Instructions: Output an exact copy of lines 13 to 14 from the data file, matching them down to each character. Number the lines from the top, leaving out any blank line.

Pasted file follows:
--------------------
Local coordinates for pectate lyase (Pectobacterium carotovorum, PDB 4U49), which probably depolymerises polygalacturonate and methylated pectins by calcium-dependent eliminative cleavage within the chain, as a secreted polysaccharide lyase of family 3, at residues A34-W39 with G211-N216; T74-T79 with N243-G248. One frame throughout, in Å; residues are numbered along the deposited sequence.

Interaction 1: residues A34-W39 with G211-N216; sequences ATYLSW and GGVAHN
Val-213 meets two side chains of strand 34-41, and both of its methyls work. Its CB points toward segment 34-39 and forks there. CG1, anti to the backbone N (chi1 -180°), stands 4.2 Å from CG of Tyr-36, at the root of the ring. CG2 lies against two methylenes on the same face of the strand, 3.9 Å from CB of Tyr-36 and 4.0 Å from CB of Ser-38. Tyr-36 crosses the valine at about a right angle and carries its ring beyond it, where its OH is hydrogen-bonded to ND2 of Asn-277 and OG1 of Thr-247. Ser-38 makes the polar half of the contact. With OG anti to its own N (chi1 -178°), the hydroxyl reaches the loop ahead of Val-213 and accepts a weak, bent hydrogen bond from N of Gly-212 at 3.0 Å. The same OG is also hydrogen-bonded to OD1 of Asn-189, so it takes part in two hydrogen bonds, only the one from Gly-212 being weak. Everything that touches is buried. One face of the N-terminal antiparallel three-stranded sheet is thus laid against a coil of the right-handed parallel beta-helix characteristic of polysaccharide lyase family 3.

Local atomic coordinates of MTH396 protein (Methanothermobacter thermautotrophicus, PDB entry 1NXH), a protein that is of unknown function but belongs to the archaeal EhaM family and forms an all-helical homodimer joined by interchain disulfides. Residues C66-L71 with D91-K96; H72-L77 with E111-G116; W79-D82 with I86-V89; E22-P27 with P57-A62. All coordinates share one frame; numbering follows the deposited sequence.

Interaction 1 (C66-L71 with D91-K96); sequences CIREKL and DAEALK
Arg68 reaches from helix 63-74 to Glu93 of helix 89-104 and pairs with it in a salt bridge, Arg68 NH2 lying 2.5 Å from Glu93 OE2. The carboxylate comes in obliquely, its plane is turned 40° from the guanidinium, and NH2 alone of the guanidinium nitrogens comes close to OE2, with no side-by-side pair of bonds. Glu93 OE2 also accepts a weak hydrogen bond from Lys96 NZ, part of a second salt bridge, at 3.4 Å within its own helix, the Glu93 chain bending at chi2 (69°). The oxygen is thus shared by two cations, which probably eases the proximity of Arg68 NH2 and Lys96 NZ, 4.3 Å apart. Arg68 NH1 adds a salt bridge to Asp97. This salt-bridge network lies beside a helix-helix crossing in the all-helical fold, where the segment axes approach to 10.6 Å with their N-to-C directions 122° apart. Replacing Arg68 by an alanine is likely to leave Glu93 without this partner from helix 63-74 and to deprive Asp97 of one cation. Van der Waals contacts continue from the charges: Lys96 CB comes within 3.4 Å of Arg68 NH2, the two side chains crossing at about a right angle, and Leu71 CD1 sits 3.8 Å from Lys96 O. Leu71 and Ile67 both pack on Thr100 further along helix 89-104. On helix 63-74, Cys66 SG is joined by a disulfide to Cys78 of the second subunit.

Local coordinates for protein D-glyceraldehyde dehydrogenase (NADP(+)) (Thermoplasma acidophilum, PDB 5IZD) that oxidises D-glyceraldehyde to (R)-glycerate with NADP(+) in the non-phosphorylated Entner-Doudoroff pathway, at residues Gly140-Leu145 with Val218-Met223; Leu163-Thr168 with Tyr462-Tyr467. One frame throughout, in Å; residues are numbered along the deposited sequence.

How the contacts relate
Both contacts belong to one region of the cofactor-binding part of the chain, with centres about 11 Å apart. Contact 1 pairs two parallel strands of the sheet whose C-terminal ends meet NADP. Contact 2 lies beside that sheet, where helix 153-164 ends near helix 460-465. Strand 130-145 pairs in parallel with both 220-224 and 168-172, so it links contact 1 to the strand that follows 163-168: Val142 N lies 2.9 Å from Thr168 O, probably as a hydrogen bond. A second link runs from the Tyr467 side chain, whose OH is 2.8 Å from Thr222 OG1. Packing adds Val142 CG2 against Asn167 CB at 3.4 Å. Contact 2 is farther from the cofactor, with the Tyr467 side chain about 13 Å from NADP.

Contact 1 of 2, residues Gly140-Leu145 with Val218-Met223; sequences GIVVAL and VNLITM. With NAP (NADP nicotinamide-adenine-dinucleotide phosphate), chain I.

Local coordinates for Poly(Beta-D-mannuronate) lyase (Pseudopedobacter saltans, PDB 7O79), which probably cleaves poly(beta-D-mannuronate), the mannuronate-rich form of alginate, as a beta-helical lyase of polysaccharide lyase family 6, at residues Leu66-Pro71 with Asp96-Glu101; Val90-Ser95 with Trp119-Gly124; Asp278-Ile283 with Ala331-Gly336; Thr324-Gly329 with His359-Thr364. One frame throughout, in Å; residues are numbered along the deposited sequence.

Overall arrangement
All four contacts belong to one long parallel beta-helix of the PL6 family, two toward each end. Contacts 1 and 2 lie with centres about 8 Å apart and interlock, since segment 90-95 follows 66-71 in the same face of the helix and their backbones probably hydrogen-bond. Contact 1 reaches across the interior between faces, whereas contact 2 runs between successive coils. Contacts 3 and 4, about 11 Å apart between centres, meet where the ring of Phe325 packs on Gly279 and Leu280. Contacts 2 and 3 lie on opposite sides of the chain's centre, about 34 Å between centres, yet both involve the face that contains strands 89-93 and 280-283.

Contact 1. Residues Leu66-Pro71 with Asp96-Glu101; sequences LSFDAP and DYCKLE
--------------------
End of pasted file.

All four contacts belong to one long parallel beta-helix of the PL6 family, two toward each end. Contacts 1 and 2 lie with centres about 8 Å apart and interlock, since segment 90-95 follows 66-71 in the same face of the helix and their backbones probably hydrogen-bond. Contact 1 reaches across the interior between faces, whereas contact 2 runs between successive coils. Contacts 3 and 4, about 11 Å apart between centres, meet where the ring of Phe325 packs on Gly279 and Leu280. Contacts 2 and 3 lie on opposite sides of the chain's centre, about 34 Å between centres, yet both involve the face that contains strands 89-93 and 280-283.

Contact 1. Residues Leu66-Pro71 with Asp96-Glu101; sequences LSFDAP and DYCKLE